This is the fourth and final article in our four-part, in-depth review series on Arise Virtual Solutions, a company that has been in business since 1997 and utilizes home workers to handle customer contact for their customers.  From the Arise website:

Arise customizes and delivers virtual business process outsourcing services, including high quality voice, email, chat and mobile customer service, sales and technical support.  Access a network of over 25,000 professionals providing better customer experiences.

In a shorter definition, Arise offers call center services for companies who wish to outsource that function, and all the call center agents with Arise are working from their home.

I have extensive experience working with Arise for approximately 7 years*.  Like all companies, there are pros and cons, and this will be a review based on my own experience and observations, and may not necessarily be the experience or opinion of others who have worked or do work with Arise.  I am going to focus on what makes Arise different from other call centers, and assume that the average reader will be familiar with the type of work performed at a call centers.  Also, for the reader’s clarification, “client” used in the context of this review means a client of Arise, in other words, the company that partners with Arise to receive call center support services.

Part 4 – Summary

I have maintained in the entire time I have been associated with Arise that for the “right person”, it can be The Perfect Job.  (I use that word “job” here loosely, not to imply that you would be hired as an employee.)  There are definitely tens of thousands of people who have found Arise to be a great solution for them, and I consider myself as one of those people who has had some terrific experiences partnering with them and their clients.  Of the hundreds of agents I have gotten to know over my years with Arise, most of the complaints I have heard are pretty similar to anything you are going to hear at any company when the workers are gathered and have a chance to talk.  (You know that kind of talk:  Too much work/too little work, not enough money, my boss hates me/isn’t fair/likes someone else better, the company is not listening to us/doesn’t care about us, rude customers, outdated or inefficient technology, etc., etc., etc.)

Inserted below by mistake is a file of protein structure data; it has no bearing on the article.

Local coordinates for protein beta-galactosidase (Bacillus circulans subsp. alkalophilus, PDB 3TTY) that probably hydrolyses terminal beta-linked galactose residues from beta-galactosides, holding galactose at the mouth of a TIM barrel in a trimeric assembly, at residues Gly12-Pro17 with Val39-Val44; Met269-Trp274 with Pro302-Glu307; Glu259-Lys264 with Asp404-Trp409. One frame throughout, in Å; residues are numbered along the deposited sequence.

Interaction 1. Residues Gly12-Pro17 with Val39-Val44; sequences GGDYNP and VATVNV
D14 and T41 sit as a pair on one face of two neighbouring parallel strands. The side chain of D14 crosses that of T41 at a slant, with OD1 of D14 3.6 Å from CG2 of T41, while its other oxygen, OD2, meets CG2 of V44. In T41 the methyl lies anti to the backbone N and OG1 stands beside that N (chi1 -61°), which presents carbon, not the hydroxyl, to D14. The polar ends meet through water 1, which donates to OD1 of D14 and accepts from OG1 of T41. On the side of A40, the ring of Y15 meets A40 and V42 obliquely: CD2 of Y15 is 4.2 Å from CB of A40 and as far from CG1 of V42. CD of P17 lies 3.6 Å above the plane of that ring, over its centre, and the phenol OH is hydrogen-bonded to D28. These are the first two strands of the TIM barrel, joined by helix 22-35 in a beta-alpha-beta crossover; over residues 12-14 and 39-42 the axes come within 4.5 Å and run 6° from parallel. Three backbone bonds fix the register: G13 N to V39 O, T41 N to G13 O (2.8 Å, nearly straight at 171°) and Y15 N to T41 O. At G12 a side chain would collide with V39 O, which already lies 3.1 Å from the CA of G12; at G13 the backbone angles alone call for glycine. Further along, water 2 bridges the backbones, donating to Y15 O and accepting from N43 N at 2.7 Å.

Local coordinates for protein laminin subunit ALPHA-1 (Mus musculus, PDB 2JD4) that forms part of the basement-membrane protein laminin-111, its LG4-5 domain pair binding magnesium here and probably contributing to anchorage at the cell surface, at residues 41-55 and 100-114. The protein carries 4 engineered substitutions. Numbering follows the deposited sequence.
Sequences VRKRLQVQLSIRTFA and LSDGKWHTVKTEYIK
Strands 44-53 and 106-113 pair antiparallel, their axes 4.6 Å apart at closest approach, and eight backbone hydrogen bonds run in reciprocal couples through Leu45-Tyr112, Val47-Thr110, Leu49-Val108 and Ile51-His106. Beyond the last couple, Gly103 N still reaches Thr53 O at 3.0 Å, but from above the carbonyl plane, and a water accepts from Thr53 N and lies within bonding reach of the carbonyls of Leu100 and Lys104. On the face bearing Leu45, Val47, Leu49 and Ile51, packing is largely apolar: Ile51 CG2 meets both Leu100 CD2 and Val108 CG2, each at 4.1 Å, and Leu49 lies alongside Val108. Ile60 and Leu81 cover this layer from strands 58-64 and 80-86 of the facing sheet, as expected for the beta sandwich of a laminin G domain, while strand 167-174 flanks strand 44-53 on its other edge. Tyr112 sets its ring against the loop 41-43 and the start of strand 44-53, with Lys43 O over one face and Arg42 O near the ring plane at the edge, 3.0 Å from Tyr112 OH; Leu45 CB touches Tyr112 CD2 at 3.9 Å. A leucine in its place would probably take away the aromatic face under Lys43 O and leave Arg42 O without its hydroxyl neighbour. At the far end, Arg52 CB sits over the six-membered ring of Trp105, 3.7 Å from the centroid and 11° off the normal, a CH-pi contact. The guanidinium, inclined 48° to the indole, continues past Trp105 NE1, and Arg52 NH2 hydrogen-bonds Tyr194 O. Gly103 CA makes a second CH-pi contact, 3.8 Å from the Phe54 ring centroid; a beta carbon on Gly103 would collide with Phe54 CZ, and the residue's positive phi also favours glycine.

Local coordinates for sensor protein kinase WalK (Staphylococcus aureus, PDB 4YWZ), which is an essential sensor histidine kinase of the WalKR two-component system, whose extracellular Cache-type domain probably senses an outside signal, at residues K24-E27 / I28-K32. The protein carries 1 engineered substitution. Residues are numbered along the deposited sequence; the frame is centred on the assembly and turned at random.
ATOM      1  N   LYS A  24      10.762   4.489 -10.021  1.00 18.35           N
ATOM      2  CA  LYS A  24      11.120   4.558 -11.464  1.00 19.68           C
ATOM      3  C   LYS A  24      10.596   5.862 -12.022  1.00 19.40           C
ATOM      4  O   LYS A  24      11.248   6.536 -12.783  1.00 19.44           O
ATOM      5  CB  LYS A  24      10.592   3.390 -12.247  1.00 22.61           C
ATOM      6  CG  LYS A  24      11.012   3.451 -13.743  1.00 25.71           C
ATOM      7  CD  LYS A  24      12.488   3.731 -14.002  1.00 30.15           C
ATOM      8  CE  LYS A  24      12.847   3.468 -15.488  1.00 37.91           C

I have also been privileged to have heard people who have literally cried over the fact that working with Arise has given them a much-needed income for their family, and truly been a God-send for them.  Mothers and fathers who want to be home with their kids or can’t afford to work and pay child care, people in areas with no available jobs, military spouses who have a hard time finding work because of moving regularly, and a large number of people with chronic illness or disabilities who want to work and this is a way for them to be able to do so and without any stigma or worries over loss of dignity.

I personally feel that those best suited for Arise are those that understand that while yes, there may be a fee for getting started or adding another client, but in the end, you’re making that money back and consider it an investment in themselves.  I also think that the ideal candidate is someone who is not literally living off their work with Arise—although there are people who do this!  However, for the ideal candidate—I think you’re going to be happier and have less stress if this is a second job, or a part time job or additional income for your family, etc.

Would I recommend Arise to a friend or family?  Yes, I have and I still do and have helped some get started with Arise.  As long as I give them all the information I have tried to pass on in this review, and as long as they get involved with their eyes open, I believe it can be a great opportunity.

*Editor’s Note:  In the interest of disclosure, I do want to make it clear that while I am not currently working with any client with Arise, I do have an existing contract with them. However, no compensation was provided for this review.